Multilateral meetings are important because they create opportunities for agreements at the minilateral and bilateral levels.
Critics feel the Economic Corridor is too ambitious and a pipe dream, do you believe it is?
All action must begin with dreams. If we can’t dream, we can never act.
I agree that there are questions about funding. Also, if China changes its behaviour significantly, the priorities of others might change.
The Corridor will pass through the UAE, Saudi Arabia, Jordan, and Israel, and then go by sea into Europe. America is trying to bring about reconciliation between the Saudis and Israel, perhaps leading to the opening of diplomatic relations between them.
India is more than happy with that, because we have very good relations with Saudi Arabia and the UAE, as well as with Israel.
We are trying to create an alternative to the BRI and we need the US, Saudi Arabia and the UAE because they have the finances, while India has other capabilities.
Moreover, I would not call this a ‘pipe dream’. I would say it is a dream. It is ambitious alright, but all ambition is linked to dreams — and all action begins with a dream.
Do you think India would have extracted some assurances from the member states in dealing with China?
I cannot speculate, but yes, as I’ve already mentioned, India is seeking coalitions to deal with the asymmetry between India and China’s hard power.
India can’t do it alone. This was an opportunity for India to explain its point of view in bilateral meetings and I wouldn’t be surprised if India did so, because we must muster all the support we can to deal with China’s aggressive behaviour.
What have been the gains for India?
India is a skilful practitioner of diplomacy. Therefore, India’s stature in the world has been enhanced and this is not just confined to the G-20.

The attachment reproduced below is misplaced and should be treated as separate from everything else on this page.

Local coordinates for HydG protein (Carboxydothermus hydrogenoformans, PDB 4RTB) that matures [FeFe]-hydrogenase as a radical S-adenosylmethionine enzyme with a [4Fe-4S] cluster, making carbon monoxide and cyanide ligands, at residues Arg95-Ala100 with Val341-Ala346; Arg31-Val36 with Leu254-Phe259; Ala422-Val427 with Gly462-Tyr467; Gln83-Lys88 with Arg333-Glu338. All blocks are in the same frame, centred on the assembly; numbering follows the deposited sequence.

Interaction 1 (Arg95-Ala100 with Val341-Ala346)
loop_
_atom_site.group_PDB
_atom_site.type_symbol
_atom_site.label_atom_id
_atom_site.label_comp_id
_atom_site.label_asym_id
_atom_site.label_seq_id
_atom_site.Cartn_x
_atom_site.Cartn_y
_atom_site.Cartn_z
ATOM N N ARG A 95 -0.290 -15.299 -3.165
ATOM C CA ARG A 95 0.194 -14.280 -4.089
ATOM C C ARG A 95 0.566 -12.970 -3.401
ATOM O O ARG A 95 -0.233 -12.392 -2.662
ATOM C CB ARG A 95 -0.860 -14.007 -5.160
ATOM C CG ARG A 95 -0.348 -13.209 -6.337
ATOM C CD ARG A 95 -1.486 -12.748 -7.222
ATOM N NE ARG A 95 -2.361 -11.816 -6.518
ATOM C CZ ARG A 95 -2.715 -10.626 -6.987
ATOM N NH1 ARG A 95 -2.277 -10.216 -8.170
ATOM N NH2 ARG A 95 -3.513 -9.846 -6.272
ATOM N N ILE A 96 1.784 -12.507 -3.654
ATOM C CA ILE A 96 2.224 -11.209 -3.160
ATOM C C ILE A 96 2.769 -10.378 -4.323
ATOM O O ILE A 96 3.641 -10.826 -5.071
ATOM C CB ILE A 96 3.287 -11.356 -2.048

The Turks tried to play a mediatory role in Ukraine, the African Union sent a delegation to mediate, but India seems to be the country able to bring all sides together, at least for now.
Though it was not an explicit move to mediate in Ukraine, India has positioned itself as a country that can offer something to both sides of the divide. The US might have gone along as China is steering BRICS away from the West; thus, the need to bolster institutions the West leads, like the G20.
The West, Russia, China and others — nobody is fully satisfied with the language of the Declaration on Ukraine, but everybody can live with it.
So therefore, India is playing an important role.
Why did China go along with India on this?
Well, they are facing a pushback. China is trying to position itself as the leader of an alternate world order and would have looked bad if they weren’t seen to be statesman-like.
They had to display that sort of leadership. They can’t put off everybody at the same time. When you’re feeling pressure, and keep saying no, and keep trying to block a consensus, you look even worse.
I think China went along, reluctantly, for that reason.
How has this summit shaped India’s foreign policy?
It is part of a process. As I said, India’s foreign policy has become more strategic. Our leaders are providing excellent guidance to our diplomats and that’s why our diplomats are performing so well.
Feature Presentation: Aslam Hunani/Rediff.com